Savannah Levine, witch/sorcerer hybrid and mighty spellcaster has lost her powers. They’ve been stripped from her by a poorly worded promise, leaving her with only her mundane abilities to get by
But rarely have her skills been more tested. Not only does she have to get her powers back to where they should be and find who is responsible to take them, but she is also being hunted by Witch Hunters – several factions of them in fact.
And, more than that, the entire supernatural world in turmoil as there is a growing movement to reveal themselves to humanity. The disaffected are gathering in unprecedented numbers, spurred by a mysterious leader and the number of strange occurrences that have been widely publicised across the modern supernatural community. But Savannah and the whole Council must be at their best and most united to face this ever growing threat. And even demon lords are starting to pick sides in this fight.
The plot of this book is an ultimate mystery. We have the witch hunters with 3 or so conflicting stories and it’s a question of who to trust and which version is the correct one. We have the cult that is growing and they don’t’ know who is behind it and why and what they’re doing. We have Savannah’s missing powers and they whys and wherefores of that. On top of that we have both lord demons and apparently deities being involved.
This is a book about questions. Endless questions and discovery but not many answers – just an increasing powerful sense that something epic is brewing and something huge is developing. Reading the book I had a constant sense of not only something big brewing but also a sense of being lost – because so much was happening we didn’t have the answers to – and every time we found something out there was not only more questions but more hugeness was revealed. The problems continued to escalate and grow and connect into something greater and more frightening – but with even more questions attached. And normally just questions and foreshadowing annoys me when it is too prolonged – but this has just created a huge sense of the epic – which could collapse into an anti-climax.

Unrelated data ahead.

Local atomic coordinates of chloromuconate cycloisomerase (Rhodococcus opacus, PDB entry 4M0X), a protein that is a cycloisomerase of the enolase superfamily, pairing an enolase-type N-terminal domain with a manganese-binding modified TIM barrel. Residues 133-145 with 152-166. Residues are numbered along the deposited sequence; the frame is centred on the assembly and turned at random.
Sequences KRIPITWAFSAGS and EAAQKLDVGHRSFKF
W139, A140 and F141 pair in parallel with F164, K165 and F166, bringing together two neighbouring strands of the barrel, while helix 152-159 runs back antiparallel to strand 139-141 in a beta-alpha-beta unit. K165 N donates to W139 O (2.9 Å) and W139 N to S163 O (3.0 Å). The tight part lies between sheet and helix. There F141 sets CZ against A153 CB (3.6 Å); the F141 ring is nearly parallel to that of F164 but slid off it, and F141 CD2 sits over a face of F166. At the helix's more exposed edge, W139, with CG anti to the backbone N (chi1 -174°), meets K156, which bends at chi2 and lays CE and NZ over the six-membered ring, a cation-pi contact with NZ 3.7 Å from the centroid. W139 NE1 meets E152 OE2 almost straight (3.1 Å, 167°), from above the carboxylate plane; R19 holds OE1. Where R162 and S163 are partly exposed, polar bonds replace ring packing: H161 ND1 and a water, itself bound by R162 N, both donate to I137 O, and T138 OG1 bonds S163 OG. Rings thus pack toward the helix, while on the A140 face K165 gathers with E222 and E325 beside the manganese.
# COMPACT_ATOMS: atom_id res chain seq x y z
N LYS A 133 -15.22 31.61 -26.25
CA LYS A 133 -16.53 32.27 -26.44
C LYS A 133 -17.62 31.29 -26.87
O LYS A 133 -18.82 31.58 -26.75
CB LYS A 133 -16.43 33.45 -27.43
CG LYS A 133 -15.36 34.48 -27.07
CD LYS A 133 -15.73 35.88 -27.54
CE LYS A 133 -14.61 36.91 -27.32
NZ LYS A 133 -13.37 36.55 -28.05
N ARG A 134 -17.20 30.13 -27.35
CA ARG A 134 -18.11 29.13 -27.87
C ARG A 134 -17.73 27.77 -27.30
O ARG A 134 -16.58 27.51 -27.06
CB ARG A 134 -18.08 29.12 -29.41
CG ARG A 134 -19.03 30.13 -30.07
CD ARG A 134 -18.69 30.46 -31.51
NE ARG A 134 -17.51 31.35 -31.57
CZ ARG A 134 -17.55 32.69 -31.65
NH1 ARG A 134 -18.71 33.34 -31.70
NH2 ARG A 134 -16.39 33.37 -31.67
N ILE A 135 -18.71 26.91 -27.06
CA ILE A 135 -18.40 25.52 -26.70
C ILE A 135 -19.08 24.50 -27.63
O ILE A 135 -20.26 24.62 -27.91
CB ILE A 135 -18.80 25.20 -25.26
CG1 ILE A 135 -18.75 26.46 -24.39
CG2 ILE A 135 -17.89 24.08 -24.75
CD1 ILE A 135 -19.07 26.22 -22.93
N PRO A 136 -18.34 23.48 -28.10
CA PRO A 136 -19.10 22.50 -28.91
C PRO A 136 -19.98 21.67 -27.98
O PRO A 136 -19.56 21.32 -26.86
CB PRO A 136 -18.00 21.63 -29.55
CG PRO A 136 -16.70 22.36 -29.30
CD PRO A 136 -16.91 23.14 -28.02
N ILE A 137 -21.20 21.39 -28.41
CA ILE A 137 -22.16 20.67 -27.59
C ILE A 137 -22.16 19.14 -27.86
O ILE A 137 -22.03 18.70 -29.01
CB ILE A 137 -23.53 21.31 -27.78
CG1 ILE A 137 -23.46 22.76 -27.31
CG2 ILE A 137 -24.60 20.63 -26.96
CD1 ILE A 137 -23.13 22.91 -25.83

I’m in 2 minds about Savannah being depowered throughout this book. One the one hand, I agree that a strong female character doesn’t mean she has to have 5 super powers, have mastered 8 kinds of martial arts and been able to fire a pistol with her little toe and still hit her enemies in the sinuses. And it is nice to see more of Savannah other than “woman with super powers” and it’s an interesting dynamic to pursue to see how Savannah deals without her powers after so long relying on them to the exclusion of all else. It shows different levels of strength, resilience and maturity from her that, again, makes her stronger, more well rounded and generally a better character. Yet, at the same time, her being robbed of her primary aggressive skill for a whole book – and more – isn’t fun.
But I’m less pleased with how everyone treated her. Adam and Clay both seemed to expect her to adapt to this new situation overnight. And they have a rather excessively strict definition of what counts as “maturity” – which seems to involve being obedient, taking no risks yet at the same time adjusting enough to having your powers stripped to be willing to wrestle with half-demons. And I dislike that Savannah was presented as manipulating Adam into doing what she wanted – when what it seemed she was actually doing was refusing to do what he wanted. Yes, he had a point, but it wasn’t like she was delaying going to Miami for no reason at all either.
And can we please, for the love of all that is holy, STOP having the protagonists kidnapped. Seriously, it’s reaching such a joke level that even the characters in the book are lampshading it. Is there a single female character in these books who hasn’t been kidnapped? In fact, no, that’s too hard – is there a single female character in these books who hasn’t been kidnapped multiple times? (Eve, I think, is the only one).